Visit the Tyne Cot Cemetery in Belgium

Visit the Tyne Cot Cemetery in Belgium

by Sharon Odegaard
Stripes Europe

This year marks the centennial of the end of World War I. The Tyne Cot Cemetery in Belgium is one place you can visit to honor those who gave their lives in the war.  Near the town of Passchendaele, the site of three major battles, this cemetery is a memorial to fallen soldiers from the U.K., Canada, New Zealand and Australia, as well as  German soldiers.

Tyne Cot is the largest Commonwealth war memorial in the world. About 12,000 soldiers are buried here. It’s telling that out of the 12,000 graves, about 8,000 names are unknown. These battles were so brutal that many of the young men could not be identified.

Photo by Sharon Odegaard 

Battles took place on this land, also known as Flanders Fields, for four years, from October 1914 to September 1918. The war ended soon after, on November 11, 1918. This area is known as the Ypres Salient. The town of Ypres, with its tall spires, can be seen from the gentle slopes of Tyne Cot.

The number of soldiers lost in those four years in this farmland is staggering. About 90,000 British and Commonwealth, and likely as many German casualties, have never been found. They were reported as missing in action in the Ypres Salient. They’re either still laying in the fields around Ypres or are buried in one of the hundreds of graves marked as “Known unto God.”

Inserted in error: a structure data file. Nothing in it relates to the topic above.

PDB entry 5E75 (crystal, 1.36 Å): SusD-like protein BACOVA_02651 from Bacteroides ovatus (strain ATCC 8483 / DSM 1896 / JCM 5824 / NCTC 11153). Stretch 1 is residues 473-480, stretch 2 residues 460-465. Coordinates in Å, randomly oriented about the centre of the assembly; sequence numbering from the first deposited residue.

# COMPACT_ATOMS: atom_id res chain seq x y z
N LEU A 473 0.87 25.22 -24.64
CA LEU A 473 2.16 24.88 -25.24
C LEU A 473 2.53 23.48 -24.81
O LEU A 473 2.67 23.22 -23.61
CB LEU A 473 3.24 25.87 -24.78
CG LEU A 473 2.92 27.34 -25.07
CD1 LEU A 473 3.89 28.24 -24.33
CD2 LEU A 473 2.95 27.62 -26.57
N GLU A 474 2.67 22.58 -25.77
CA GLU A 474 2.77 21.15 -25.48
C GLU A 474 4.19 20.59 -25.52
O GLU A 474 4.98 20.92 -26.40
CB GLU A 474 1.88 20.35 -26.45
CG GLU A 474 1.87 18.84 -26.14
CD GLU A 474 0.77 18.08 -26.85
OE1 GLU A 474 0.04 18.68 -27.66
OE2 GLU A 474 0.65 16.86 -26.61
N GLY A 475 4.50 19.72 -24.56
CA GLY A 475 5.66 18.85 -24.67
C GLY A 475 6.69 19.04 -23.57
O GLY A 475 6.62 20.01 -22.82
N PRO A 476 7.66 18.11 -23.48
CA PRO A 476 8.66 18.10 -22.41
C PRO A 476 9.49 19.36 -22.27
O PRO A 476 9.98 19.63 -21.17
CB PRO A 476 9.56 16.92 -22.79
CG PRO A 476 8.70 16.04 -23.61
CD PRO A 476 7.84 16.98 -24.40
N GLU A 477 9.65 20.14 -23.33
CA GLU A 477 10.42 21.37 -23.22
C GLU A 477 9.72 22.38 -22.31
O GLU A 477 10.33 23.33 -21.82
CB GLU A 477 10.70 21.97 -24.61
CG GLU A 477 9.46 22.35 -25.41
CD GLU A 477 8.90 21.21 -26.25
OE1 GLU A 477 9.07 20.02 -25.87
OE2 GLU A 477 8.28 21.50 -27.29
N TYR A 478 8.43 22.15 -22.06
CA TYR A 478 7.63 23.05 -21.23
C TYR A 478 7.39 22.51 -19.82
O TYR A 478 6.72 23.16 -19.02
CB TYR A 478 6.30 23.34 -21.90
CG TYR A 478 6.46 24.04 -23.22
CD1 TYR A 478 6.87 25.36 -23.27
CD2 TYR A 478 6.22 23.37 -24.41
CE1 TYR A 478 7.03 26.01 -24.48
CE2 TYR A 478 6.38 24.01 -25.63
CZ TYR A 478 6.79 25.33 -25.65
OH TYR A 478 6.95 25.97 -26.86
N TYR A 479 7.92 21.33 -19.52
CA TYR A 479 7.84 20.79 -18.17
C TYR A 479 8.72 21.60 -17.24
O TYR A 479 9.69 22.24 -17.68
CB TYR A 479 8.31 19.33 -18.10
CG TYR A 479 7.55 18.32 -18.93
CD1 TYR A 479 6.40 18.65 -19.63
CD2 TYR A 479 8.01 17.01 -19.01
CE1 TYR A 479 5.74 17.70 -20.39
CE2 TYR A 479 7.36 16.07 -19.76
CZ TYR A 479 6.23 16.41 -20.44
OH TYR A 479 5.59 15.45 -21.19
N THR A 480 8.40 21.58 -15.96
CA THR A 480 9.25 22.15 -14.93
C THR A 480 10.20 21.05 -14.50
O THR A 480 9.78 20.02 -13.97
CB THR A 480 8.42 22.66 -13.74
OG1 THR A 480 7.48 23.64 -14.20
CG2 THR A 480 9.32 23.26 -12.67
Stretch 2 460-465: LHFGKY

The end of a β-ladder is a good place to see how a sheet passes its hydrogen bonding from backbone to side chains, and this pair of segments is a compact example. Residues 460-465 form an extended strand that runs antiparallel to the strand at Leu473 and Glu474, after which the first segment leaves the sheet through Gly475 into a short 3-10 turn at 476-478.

After the war, thousands of bodies were brought to Tyne Cot from the surrounding land. A memorial to the missing was inaugurated in 1927. The curving rock wall at the edge of the cemetery is dedicated to 35,000 missing soldiers who died after August 1917. Those who went missing before that date are commemorated by an inscription on the Menin Gate in Ypres.

Photo by Sharon Odegaard 

Rows of headstones are made of white Portland stone from Britain. This same stone was used to build the imposing Cross of Sacrifice. This monument sits on top of the location of a German pillbox that was used as a medical aid station after the battle.

Photo by Sharon Odegaard 

The Visitor Centre was built and commissioned in 2007 by Queen Elizabeth of Great Britain and Queen Paola of Belgium. Interactive displays and videos will give you information about the battles that took place in this area. You’ll get a better picture of the war, which was known for too short a time as the War to End All Wars. Then you can wander among the headstones with reverence for all those who lost their lives in the mud of Flanders Fields.

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